However, it is important to draw a distinction between the outsourcing of a business or part as a going concern, and the provision of an outsourced service. In circumstances where a service has simply been contracted out in such terms that the outsourcee is responsible for making appropriate business infrastructure arrangements (for example, securing staff, letting property, acquiring fixed assets, machinery or implements, computers, computer networks), the cancellation of a contract only means that the outsource will:
No longer provide the service.
Retain all the infrastructure that it had utilised to provide the service to the client.
Whilst the term "going concern" is not defined in the LRA, the Constitutional Court in Aviation Union of South Africa and Another v South African Airways Proprietary Limited and Others  3 BLLR 211 (CC) (Aviation Union case) confirmed its previous finding in regard to the meaning of this term and concluded:
In deciding whether a business has been transferred as a going concern, regard must be had to the substance and not the form of the transaction.
A number of factors will be relevant to the question of whether a transfer of a business as a going concern has occurred, including:
the transfer or otherwise of assets both tangible and intangible;
whether or not workers are taken over by the new employer;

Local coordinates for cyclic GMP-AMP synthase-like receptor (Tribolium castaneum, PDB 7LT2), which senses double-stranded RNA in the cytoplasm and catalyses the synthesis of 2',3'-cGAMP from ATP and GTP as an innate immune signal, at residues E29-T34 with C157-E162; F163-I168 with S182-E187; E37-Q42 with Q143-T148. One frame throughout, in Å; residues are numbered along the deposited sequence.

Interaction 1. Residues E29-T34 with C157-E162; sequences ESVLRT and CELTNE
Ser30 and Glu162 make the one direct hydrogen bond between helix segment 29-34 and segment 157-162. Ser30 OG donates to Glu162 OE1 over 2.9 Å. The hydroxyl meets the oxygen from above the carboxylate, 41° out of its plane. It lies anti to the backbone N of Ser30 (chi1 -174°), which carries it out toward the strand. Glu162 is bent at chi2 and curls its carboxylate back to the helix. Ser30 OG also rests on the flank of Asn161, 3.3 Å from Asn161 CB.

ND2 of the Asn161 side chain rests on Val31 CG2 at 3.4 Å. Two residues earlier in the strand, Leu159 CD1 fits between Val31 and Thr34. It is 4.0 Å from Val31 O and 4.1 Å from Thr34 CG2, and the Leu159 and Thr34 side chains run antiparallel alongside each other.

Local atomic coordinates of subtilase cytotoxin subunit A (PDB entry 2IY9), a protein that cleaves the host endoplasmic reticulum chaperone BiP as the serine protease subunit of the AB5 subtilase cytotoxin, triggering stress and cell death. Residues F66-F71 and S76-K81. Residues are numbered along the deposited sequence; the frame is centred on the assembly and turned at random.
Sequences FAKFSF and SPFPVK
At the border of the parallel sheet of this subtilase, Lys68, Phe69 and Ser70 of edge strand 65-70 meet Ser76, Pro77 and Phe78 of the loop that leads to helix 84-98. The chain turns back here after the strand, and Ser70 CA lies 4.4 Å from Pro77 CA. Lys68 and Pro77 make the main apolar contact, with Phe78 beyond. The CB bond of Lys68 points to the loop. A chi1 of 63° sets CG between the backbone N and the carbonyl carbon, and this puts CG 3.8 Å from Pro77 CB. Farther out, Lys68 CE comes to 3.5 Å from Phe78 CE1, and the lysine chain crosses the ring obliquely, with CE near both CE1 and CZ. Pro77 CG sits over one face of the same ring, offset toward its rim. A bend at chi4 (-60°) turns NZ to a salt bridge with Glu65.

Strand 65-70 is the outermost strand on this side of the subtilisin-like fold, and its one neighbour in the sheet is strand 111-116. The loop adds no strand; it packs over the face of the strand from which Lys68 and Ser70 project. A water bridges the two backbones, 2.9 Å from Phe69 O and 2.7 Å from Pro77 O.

whether customers are transferred; and
whether or not the same business is being carried on by the new employer.
This list of factors is not exhaustive and none of them is decisive individually.
In addition the court confirmed that:
Whether an outsourcing arrangement attracts the application of section 197 is to be determined in the same way as any other possible transfer.
The court will scrutinise the outsourcing transaction in question and the factual circumstances surrounding it, to determine whether, on the applicable test, section 197 is triggered.
If an outsourcing transaction falls within the ambit of section 197, the new employer is automatically, by operation of law, substituted for the old employer for all contracts of employment in existence immediately before the date of the transfer. It is not necessary for the old and the new employer to agree that the employees will be transferred, nor is the consent of the employees required.
Change of supplier
In the Aviation Union case, the Constitutional Court held that there is also no reason, in principle, why section 197 should not apply to second generation outsourcing.
Whether a second generation, or for that matter, any further outsourcing arrangement attracts the application of section 197 is to be determined in the same way as any other possible transfer. Therefore the court will scrutinise the transaction in question and the factual circumstances surrounding it, to determine whether, on the applicable test, section 197 is triggered.
Whether termination (an insourcing arrangement) attracts the application of section 197 is to be determined in the same way as any other possible transfer (see above, Change of supplier).